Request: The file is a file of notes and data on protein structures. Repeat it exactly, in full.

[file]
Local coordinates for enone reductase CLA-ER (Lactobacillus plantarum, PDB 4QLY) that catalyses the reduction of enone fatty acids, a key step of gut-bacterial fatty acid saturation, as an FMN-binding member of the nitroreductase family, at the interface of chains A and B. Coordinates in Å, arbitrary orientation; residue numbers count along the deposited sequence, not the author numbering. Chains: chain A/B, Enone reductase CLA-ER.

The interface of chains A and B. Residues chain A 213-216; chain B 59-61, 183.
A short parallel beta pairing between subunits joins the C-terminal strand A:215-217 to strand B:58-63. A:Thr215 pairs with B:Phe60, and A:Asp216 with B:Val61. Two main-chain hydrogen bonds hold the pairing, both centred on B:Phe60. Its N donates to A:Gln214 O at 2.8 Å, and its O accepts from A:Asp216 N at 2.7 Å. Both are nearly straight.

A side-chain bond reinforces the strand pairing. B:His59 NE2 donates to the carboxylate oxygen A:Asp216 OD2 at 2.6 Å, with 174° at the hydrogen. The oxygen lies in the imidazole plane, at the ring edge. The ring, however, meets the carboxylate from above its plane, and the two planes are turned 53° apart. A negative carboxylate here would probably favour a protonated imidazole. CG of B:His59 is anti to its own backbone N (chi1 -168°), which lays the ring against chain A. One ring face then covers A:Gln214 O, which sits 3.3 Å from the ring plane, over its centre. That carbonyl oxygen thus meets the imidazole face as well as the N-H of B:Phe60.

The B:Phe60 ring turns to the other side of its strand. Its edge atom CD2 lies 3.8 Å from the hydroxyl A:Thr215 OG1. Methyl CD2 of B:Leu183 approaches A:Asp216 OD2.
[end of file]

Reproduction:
Local coordinates for enone reductase CLA-ER (Lactobacillus plantarum, PDB 4QLY) that catalyses the reduction of enone fatty acids, a key step of gut-bacterial fatty acid saturation, as an FMN-binding member of the nitroreductase family, at the interface of chains A and B. Coordinates in Å, arbitrary orientation; residue numbers count along the deposited sequence, not the author numbering. Chains: chain A/B, Enone reductase CLA-ER.

The interface of chains A and B. Residues chain A 213-216; chain B 59-61, 183.
A short parallel beta pairing between subunits joins the C-terminal strand A:215-217 to strand B:58-63. A:Thr215 pairs with B:Phe60, and A:Asp216 with B:Val61. Two main-chain hydrogen bonds hold the pairing, both centred on B:Phe60. Its N donates to A:Gln214 O at 2.8 Å, and its O accepts from A:Asp216 N at 2.7 Å. Both are nearly straight.

A side-chain bond reinforces the strand pairing. B:His59 NE2 donates to the carboxylate oxygen A:Asp216 OD2 at 2.6 Å, with 174° at the hydrogen. The oxygen lies in the imidazole plane, at the ring edge. The ring, however, meets the carboxylate from above its plane, and the two planes are turned 53° apart. A negative carboxylate here would probably favour a protonated imidazole. CG of B:His59 is anti to its own backbone N (chi1 -168°), which lays the ring against chain A. One ring face then covers A:Gln214 O, which sits 3.3 Å from the ring plane, over its centre. That carbonyl oxygen thus meets the imidazole face as well as the N-H of B:Phe60.

The B:Phe60 ring turns to the other side of its strand. Its edge atom CD2 lies 3.8 Å from the hydroxyl A:Thr215 OG1. Methyl CD2 of B:Leu183 approaches A:Asp216 OD2.